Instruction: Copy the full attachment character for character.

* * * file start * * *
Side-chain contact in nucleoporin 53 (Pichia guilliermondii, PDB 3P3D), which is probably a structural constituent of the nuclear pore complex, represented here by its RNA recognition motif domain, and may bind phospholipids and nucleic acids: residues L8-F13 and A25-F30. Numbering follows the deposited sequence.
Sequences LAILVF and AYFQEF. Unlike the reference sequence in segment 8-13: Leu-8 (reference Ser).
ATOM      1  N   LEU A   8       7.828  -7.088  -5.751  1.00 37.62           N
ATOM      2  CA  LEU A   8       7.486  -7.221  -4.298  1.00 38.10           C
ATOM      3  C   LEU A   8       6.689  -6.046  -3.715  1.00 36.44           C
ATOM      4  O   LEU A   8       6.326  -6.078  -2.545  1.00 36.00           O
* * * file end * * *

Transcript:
Side-chain contact in nucleoporin 53 (Pichia guilliermondii, PDB 3P3D), which is probably a structural constituent of the nuclear pore complex, represented here by its RNA recognition motif domain, and may bind phospholipids and nucleic acids: residues L8-F13 and A25-F30. Numbering follows the deposited sequence.
Sequences LAILVF and AYFQEF. Unlike the reference sequence in segment 8-13: Leu-8 (reference Ser).
ATOM      1  N   LEU A   8       7.828  -7.088  -5.751  1.00 37.62           N
ATOM      2  CA  LEU A   8       7.486  -7.221  -4.298  1.00 38.10           C
ATOM      3  C   LEU A   8       6.689  -6.046  -3.715  1.00 36.44           C
ATOM      4  O   LEU A   8       6.326  -6.078  -2.545  1.00 36.00           O